The linking website can of course choose any response it likes.
| 2:20 pm on Feb 9, 2013 (gmt 0)|
Lol - an autoresponder that says "Thanks for the email but my time is valuable, kindly deposit $5 into my paypal account and I will respond". Classic.
As for the rest: I hate links more than ever after reading this.
Google, give me one good reason why I should care if another webmaster links to me or not. It makes a difference for you, but not for me. I have better things to do than to police other sites!
| 2:36 pm on Feb 9, 2013 (gmt 0)|
|Paying to link to someone's resource seems quite valid to me |
Charging people to recommend your business is certainly a novel concept.
You could also open a general store on Main Street and charge them to get in.
|Aren't we all trying to monetise our websites? |
The difference here is that you are trying to monetise other people's websites.
|Google are first on my mailing list |
Dear Larry and Sergey,
It has come to my attention that your websites include a number of links to my website.
Herewith my invoice for the full amount at 5 dollars per link, total $350,000.
Failure to pay within 14 days will result in all your links being disavowed.
This may seriously harm your business, so you had best pay immediately.
|I am going to start charging people for me to read their emails |
Just turn off your spam filter and you will be a millionaire in the morning.
This thread should have waited for 1 April.
| 2:37 pm on Feb 9, 2013 (gmt 0)|
Yeah, but if you have to police other websites as a trade-off for Google traffic, why not get paid for it?
In time, authority websites that manage to get many others to pay for links get to be in a stronger position as only the really good authority sites can pull that off (getting people to pay). Further, webmasters paying to link to a site are clearly more interested in serving their visitors than gaming Google. And those are all good signals for an SE.
| 3:49 pm on Feb 9, 2013 (gmt 0)|
This thread is hilarious. I don't think we'd be having this discussion at all if Google didn't have such undue influence over the web's linking economy. And there's the flaw: all it takes is for the Gorg to change the rules, or alter how it treats the disavow tool, and everything shifts. If the disavow tool really did affect a site's standing then this sort of extortion would become commonplace. Then they would need a disavowal disavowal tool. And then people would have schemes to make money out of that, and we'd be back where we started.
The fact is, if Google and other engines use links, a secondary market is inevitable. That's the price they pay for trying to make money out of other people's curation.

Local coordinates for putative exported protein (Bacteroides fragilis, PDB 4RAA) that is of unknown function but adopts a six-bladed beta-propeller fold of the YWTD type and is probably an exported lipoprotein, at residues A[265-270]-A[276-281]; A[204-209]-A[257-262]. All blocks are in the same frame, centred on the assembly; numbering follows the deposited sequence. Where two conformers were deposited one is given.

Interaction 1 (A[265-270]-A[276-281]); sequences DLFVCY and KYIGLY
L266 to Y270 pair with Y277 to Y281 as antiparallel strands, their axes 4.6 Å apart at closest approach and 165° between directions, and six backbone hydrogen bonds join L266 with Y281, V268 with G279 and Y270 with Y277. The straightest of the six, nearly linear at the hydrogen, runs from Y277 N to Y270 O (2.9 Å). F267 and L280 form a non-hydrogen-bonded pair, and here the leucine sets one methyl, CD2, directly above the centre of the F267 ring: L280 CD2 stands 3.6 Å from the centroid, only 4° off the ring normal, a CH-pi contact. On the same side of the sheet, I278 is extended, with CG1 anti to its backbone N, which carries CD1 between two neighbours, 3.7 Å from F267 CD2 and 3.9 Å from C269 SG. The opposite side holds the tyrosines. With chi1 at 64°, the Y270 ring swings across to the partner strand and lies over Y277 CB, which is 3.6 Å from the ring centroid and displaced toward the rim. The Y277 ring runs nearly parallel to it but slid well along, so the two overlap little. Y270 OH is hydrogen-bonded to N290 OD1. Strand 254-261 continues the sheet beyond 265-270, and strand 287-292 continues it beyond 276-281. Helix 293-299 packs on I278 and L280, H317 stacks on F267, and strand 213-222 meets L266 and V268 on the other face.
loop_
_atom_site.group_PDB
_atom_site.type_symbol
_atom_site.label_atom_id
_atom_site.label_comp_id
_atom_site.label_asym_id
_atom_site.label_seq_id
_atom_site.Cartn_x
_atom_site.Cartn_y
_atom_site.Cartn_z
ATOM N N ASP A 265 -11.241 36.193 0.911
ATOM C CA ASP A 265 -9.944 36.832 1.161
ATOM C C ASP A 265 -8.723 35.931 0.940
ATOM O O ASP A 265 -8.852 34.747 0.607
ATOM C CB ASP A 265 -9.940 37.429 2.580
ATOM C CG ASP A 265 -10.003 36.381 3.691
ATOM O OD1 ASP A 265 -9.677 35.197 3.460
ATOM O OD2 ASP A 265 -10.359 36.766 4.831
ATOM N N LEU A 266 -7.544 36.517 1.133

| 5:07 pm on Feb 9, 2013 (gmt 0)|
|You could also open a general store on Main Street and charge them to get in |
Costco and sams club come to mind...
| 5:09 pm on Feb 9, 2013 (gmt 0)|
There are already dozens of meaningful question about your broken model and you didn't even care to answer which makes me believe you need more attention than discussion. Why did you post here?
At least be kind enough to answer people's questions who spent some time on your post.
Or should we pay $5 to get answers?
| 5:51 pm on Feb 9, 2013 (gmt 0)|
Well, that and I have no idea how and why this thread made it a Featured Home Page Discussion.
| 8:31 pm on Feb 9, 2013 (gmt 0)|
I still want to see him try it and report back.
What the idea doesn't really account for is the psychology of a webmaster; no matter what the TBPR is, *our* sites are all better than his, almost by definition, because they're ours. He might make a few bones (because a certain percentage of any group of people are idiots) but most just won't see the value. So if he wants to charge to link to his site, odds are most will say "meh" and not bother, or if they really want his content for their users, they'll just scrape it.
Still be an interesting experiment though.
| 8:54 pm on Feb 9, 2013 (gmt 0)|
|I still want to see him try it and report back |
I want him to send me one of those 5 dollar link emails.
Then I can charge him 6 dollars for reading it.
| 2:49 am on Feb 10, 2013 (gmt 0)|
|I want him to send me one of those 5 dollar link emails. |
If someone sent me a Blackmail SEO email I would publicly post it and send a copy to the Google SPAM team so fast it would make your SMTP port spin.
Then in a preemptive strike, I would disavow his domain first.
| 3:14 am on Feb 10, 2013 (gmt 0)|
I gotta say this is a novel idea - almost hysterically novel. The only thing that bothers me is how much it encourages kool-aid drinking instead of building a valuable web resource. IMO Google already gets enough webmaster support, spreading their distortions of the internet.
| 3:33 pm on Feb 10, 2013 (gmt 0)|
Did April Fool's day arrive early?
OP has got to be kidding. This is so ridiculous, I won't waste my time commenting any further.
| 7:09 pm on Feb 10, 2013 (gmt 0)|
Guys, I understand you are challenged by this.
This is novel and on the past status quo quite absurd, but so was the notion that the world was round once.
You just may have to get used to the idea.
The internet is no longer the Wild Wild West.